No. Sojwal was very nice to me. But they were also doing it for international goodwill. While I was there, there were two Kenyan girls too. But I was very lucky, as I told you, that there was KG Subramanyam and Jack Lenor Larsen, the guru of American textiles. He was looking at everything. Lenor visited Kanchipuram, where Charles and I had been. I had given a sari to be woven according to my design and colours. Lenor saw that sari and asked the weaver who would wear a sari like that, and they said there is someone in Bombay, Monika Correa, who has ordered this. He came back and told Sojwal: give her any colours and whatever she wants. So I think I was lucky I was there at a time like that. Also, I was with a lot of designers—Abhijit Barua, Shona Ray, Riten Mozumdar.

Then it so happened that Pilloo Pochkhanawala was holding the first Bombay Arts Festival and, as a great gesture, she said, “Monika, would you do a tapestry?” I was pleased no end!

This was a year later, and you had started weaving pieces?
This was about ’65. I went to Sojwal who let me take whatever wool I wanted which I could replace later. I did the piece “Original Sin” and another I put up two pieces at the Bombay Arts Festival. Nissim Ezekiel wrote about the show: “wonderful weaveby Monika Correa and KG Subramanyam”. That spurred me on as Nissim was very highly thought of.

Why have you always worked on tapestries and not rugs? Was this right from the start?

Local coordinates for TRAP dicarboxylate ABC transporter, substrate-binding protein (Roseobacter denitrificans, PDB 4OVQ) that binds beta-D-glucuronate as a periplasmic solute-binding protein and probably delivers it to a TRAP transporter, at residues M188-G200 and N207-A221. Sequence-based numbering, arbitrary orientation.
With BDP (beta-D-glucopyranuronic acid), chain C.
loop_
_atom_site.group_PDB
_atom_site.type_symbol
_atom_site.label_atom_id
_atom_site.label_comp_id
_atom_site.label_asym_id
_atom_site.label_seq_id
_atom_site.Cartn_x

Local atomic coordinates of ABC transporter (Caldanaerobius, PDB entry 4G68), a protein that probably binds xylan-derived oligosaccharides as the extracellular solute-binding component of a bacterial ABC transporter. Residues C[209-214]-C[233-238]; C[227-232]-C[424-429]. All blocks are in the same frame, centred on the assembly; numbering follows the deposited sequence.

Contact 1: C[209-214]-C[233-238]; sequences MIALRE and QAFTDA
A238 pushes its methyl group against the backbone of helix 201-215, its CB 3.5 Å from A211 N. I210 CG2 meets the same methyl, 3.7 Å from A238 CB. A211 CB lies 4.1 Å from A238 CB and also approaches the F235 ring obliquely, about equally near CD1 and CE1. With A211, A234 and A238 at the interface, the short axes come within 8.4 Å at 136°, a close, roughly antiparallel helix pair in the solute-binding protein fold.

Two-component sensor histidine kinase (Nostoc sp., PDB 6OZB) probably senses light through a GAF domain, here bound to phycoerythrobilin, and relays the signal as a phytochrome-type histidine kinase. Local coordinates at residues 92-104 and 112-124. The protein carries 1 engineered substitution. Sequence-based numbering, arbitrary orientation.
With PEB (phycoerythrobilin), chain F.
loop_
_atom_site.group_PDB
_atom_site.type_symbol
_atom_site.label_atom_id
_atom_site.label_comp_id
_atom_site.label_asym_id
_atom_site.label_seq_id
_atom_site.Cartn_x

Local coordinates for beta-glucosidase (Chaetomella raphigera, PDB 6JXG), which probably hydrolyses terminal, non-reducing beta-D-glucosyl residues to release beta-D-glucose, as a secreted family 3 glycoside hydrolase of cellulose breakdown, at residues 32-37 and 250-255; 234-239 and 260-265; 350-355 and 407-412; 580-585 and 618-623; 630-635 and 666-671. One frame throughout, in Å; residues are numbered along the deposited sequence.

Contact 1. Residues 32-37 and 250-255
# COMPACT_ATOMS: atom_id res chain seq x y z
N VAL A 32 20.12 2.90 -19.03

When I just began weaving I started working on dhurries, the simplest and easiest start to weaving. But, having taken so much trouble, I could not bear the idea of anyone walking on them! When you put them on the wall, you look at them differently.

I use a twill weave on the diagonal for all my weaving. If it had been a straight weave I had gone in for, there would have been a lot of limitations. A twill weave gives another dimension, a kind of tension, a kind of activity to the otherwise docile textile. Also, for a weaver to work on a diagonal is unlike an artist—it cannot be a spontaneous single gesture. We work horizontally and a diagonal in any image has to be built up.

My knowledge of weaving was not very intense so I was always experimenting and I would learn along the way. As I worked on the vertical and horizontal looms I wanted to bring the fluidity of the warp seen in the vertical loom to the rigidity of the horizontal. I realised I could do this by removing the reed on the horizontal loom, as the reed keeps all the threads intact.

So it was the creative process that led you to innovation…
At the Weavers Service Centre, they said, it’s impossible, Mrs Correa, you can’t do it! The manufacturer, too, said you can’t do anything. So I got hold of a carpenter and with an electric saw we chopped off the top of the reed which has these iron filings stuck with tar and took the wooden rack and screwed it on. This allowed me to unscrew it and take it out as and when I wanted.

What was it like being around Charles’ work?
I have been very influenced by Charles, his many friends like KG Subramanyan, Riten Mozumdar, Philip Johnson and Bucky Fuller. Charles’ architectural drawings were a huge influence. The geometry in my work came from being around those. His teacher, Gyorgy Kepes, was a painter, whose sense of colour had a deep influence on us. In “Homage to Kepes”, I use the pink and orange he would use in his own work, colours he would say bleed into each other. It’s also a work where there’s a thick pile surround to a central rectangle where the warp meanders. It ties many early influences and later experimentation together.


A longer, detailed version of this interview was published at the Indian Quarterly magazine. Feature image from Bunkar, The Last of Varanasi Weavers by Narrative Pictures.